In these conditions, your VO2max and TRAINING STATUS screen, further below, are slightly modified.
Usefulness? 6/10: I can see how this feature might be useful to a select number of athletes who specifically use altitude training. Perhaps more useful to mere mortals will be heat acclimation for hot summer races?
Fenix 6 and Training Effect
The two Training Effect metrics are important and, in my experience, they seem to reflect well the session I’ve just completed.
Aerobic training Effect
The further away from race day you are and the longer your race is to be then the more important achieving a high AEROBIC training effect is. Typically you will see the effect from the whole workout at the end of the workout and the screens are shown below will also be stored in your workout history on the watch.
To progress and improve, you need to challenge yourself in the right way and at the right level. Aerobic Training Effect analyzes your performance to reveal the impact of your activity on the development of your cardio-respiratory system. The fitter and more active you are, the harder you need to work to improve. Behind the scenes, your watch takes this information into account to ensure that the Aerobic Training Effect feedback you get always reflects your own personal situation. Note: prior to the introduction of Anaerobic Training effect in 2017, Aerobic Training Effect was simply called Training Effect.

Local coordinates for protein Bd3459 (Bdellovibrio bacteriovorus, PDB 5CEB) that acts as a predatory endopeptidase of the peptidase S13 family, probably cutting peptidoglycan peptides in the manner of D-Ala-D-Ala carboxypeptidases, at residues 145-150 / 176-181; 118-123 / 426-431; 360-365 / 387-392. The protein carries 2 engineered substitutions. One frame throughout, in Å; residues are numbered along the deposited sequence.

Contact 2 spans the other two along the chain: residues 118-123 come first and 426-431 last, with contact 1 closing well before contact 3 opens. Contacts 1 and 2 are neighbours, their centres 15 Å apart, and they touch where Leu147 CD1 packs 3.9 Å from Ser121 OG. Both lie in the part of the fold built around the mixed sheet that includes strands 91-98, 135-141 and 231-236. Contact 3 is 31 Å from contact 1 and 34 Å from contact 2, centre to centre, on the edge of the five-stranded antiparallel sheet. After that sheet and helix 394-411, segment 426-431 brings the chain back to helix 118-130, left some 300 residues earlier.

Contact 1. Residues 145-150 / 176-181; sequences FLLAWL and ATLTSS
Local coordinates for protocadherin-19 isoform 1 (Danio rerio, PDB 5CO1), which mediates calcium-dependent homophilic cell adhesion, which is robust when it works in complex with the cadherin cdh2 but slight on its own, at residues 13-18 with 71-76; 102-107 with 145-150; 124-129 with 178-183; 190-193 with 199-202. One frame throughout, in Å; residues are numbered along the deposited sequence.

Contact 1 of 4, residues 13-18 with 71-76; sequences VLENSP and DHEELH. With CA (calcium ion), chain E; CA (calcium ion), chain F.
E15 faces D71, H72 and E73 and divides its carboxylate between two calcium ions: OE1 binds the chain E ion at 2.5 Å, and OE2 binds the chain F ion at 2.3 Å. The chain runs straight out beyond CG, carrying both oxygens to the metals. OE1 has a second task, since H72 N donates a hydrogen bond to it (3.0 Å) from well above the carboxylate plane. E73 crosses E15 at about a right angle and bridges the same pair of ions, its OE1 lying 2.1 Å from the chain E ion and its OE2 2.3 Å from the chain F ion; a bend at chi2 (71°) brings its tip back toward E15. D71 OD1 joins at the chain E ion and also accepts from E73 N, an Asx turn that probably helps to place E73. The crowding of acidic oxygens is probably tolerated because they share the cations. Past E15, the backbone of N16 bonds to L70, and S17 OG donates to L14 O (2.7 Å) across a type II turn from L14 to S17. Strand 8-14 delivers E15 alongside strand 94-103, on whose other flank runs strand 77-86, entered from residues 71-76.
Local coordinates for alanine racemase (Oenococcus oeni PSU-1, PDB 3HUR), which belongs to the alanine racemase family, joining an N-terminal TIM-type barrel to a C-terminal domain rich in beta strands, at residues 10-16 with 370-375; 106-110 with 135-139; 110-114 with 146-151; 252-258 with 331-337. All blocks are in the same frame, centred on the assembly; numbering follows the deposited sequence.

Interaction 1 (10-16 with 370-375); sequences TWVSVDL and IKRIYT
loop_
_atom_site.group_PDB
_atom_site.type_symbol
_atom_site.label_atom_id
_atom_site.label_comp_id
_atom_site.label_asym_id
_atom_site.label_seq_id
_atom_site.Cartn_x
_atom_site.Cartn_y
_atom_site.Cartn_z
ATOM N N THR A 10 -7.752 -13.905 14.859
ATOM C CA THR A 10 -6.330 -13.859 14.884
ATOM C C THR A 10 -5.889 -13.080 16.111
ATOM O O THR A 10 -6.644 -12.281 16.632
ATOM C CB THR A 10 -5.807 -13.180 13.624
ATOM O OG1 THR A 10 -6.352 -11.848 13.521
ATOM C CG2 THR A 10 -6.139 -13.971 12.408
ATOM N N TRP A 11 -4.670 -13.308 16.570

- Firstbeat Factette: The first Garmin device with (Aerobic) Training Effect was the Forerunner 610 (2011, TE)
- TE can also be shown as an accumulating metric throughout your workout. Other vendors (eg Suunto) have introduced adaptive workouts that target TE goals and curtail the workout once you have achieved the goal.
Anaerobic Training Effect
A powerful metric, this analysis reveals the impact of your activity on the development of anaerobic performance capacity. A lot of the confusion surrounding Anaerobic Training Effect comes from the fact that it doesn’t necessarily have much to do with how much time you spend in what some people refer to as the anaerobic heart rate zone (>LTHR/AnT/LT2/Z4). Instead, Anaerobic Training Effect is designed to accumulate when you challenge yourself with sustained bursts of intense effort interspersed with lower intensity efforts that give your body a chance to recover. HIIT sessions are a great way to register a higher Anaerobic Training Effect score, especially when the intervals performed focus on efforts in excess of your VO2max.
- Firstbeat Factette: The first Garmin device with Anaerobic Training Effect was the Fenix 5 (2017)
Training Effect & Workout Labels
The two Training Effect measures are combined on one summary screen to which is added the WORKOUT LABEL (shown as TEMPO in the image below, in orange). And then there are further screens (not shown) where a little more commentary is added about each training effect.
Usefulness? 9/10: I really like these screens and the data they give. The three metrics AnTE, AeTE and Workout labels give me a NICE summary of my workout. Sure it usually coincides with how I feel and what I know I have planned to do but sometimes it’s just nice to have someone else agree with you 😉 If anything the workout feedback tells me that the session should feel easier than what it did…aka I’m not trying hard enough sometimes.